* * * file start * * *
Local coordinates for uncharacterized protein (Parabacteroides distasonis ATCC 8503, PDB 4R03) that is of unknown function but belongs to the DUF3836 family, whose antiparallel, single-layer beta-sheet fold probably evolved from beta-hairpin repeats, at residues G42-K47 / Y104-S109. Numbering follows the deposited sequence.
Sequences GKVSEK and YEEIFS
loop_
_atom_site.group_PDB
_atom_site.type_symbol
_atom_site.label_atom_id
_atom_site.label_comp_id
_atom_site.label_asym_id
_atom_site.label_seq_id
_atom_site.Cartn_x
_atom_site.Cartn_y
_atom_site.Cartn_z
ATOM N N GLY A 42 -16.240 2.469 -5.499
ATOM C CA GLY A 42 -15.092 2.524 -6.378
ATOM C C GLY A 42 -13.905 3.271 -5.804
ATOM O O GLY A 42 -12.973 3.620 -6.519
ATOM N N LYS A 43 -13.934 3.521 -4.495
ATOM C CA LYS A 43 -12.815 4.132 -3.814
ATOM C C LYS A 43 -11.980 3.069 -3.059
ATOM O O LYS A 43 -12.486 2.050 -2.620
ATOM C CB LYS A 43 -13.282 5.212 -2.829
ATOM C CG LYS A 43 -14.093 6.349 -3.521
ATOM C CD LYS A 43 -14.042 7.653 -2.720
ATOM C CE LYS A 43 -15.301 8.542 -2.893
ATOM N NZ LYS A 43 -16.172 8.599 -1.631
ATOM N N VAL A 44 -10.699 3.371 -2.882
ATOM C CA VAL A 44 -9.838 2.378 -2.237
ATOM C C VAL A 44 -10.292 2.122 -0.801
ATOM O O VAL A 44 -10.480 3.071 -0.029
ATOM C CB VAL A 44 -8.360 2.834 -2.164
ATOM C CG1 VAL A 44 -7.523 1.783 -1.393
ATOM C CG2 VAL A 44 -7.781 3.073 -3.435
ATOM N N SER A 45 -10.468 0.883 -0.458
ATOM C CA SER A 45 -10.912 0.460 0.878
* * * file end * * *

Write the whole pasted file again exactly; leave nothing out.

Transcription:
Local coordinates for uncharacterized protein (Parabacteroides distasonis ATCC 8503, PDB 4R03) that is of unknown function but belongs to the DUF3836 family, whose antiparallel, single-layer beta-sheet fold probably evolved from beta-hairpin repeats, at residues G42-K47 / Y104-S109. Numbering follows the deposited sequence.
Sequences GKVSEK and YEEIFS
loop_
_atom_site.group_PDB
_atom_site.type_symbol
_atom_site.label_atom_id
_atom_site.label_comp_id
_atom_site.label_asym_id
_atom_site.label_seq_id
_atom_site.Cartn_x
_atom_site.Cartn_y
_atom_site.Cartn_z
ATOM N N GLY A 42 -16.240 2.469 -5.499
ATOM C CA GLY A 42 -15.092 2.524 -6.378
ATOM C C GLY A 42 -13.905 3.271 -5.804
ATOM O O GLY A 42 -12.973 3.620 -6.519
ATOM N N LYS A 43 -13.934 3.521 -4.495
ATOM C CA LYS A 43 -12.815 4.132 -3.814
ATOM C C LYS A 43 -11.980 3.069 -3.059
ATOM O O LYS A 43 -12.486 2.050 -2.620
ATOM C CB LYS A 43 -13.282 5.212 -2.829
ATOM C CG LYS A 43 -14.093 6.349 -3.521
ATOM C CD LYS A 43 -14.042 7.653 -2.720
ATOM C CE LYS A 43 -15.301 8.542 -2.893
ATOM N NZ LYS A 43 -16.172 8.599 -1.631
ATOM N N VAL A 44 -10.699 3.371 -2.882
ATOM C CA VAL A 44 -9.838 2.378 -2.237
ATOM C C VAL A 44 -10.292 2.122 -0.801
ATOM O O VAL A 44 -10.480 3.071 -0.029
ATOM C CB VAL A 44 -8.360 2.834 -2.164
ATOM C CG1 VAL A 44 -7.523 1.783 -1.393
ATOM C CG2 VAL A 44 -7.781 3.073 -3.435
ATOM N N SER A 45 -10.468 0.883 -0.458
ATOM C CA SER A 45 -10.912 0.460 0.878